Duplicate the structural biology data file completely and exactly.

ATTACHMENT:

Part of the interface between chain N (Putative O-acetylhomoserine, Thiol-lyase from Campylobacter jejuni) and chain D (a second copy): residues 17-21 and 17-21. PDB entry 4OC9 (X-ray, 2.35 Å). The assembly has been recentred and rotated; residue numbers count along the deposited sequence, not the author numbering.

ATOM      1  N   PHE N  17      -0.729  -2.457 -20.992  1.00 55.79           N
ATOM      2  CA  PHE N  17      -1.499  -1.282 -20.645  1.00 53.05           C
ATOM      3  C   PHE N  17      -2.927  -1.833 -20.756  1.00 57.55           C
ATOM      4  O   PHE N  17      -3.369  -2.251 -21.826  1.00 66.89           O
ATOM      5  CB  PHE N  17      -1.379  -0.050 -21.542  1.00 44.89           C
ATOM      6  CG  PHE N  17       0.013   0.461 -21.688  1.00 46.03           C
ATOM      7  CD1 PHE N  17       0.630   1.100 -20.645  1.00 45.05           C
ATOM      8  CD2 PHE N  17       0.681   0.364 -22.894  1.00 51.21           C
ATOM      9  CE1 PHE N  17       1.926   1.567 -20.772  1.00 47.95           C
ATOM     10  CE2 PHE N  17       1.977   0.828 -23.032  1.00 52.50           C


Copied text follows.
Part of the interface between chain N (Putative O-acetylhomoserine, Thiol-lyase from Campylobacter jejuni) and chain D (a second copy): residues 17-21 and 17-21. PDB entry 4OC9 (X-ray, 2.35 Å). The assembly has been recentred and rotated; residue numbers count along the deposited sequence, not the author numbering.

ATOM      1  N   PHE N  17      -0.729  -2.457 -20.992  1.00 55.79           N
ATOM      2  CA  PHE N  17      -1.499  -1.282 -20.645  1.00 53.05           C
ATOM      3  C   PHE N  17      -2.927  -1.833 -20.756  1.00 57.55           C
ATOM      4  O   PHE N  17      -3.369  -2.251 -21.826  1.00 66.89           O
ATOM      5  CB  PHE N  17      -1.379  -0.050 -21.542  1.00 44.89           C
ATOM      6  CG  PHE N  17       0.013   0.461 -21.688  1.00 46.03           C
ATOM      7  CD1 PHE N  17       0.630   1.100 -20.645  1.00 45.05           C
ATOM      8  CD2 PHE N  17       0.681   0.364 -22.894  1.00 51.21           C
ATOM      9  CE1 PHE N  17       1.926   1.567 -20.772  1.00 47.95           C
ATOM     10  CE2 PHE N  17       1.977   0.828 -23.032  1.00 52.50           C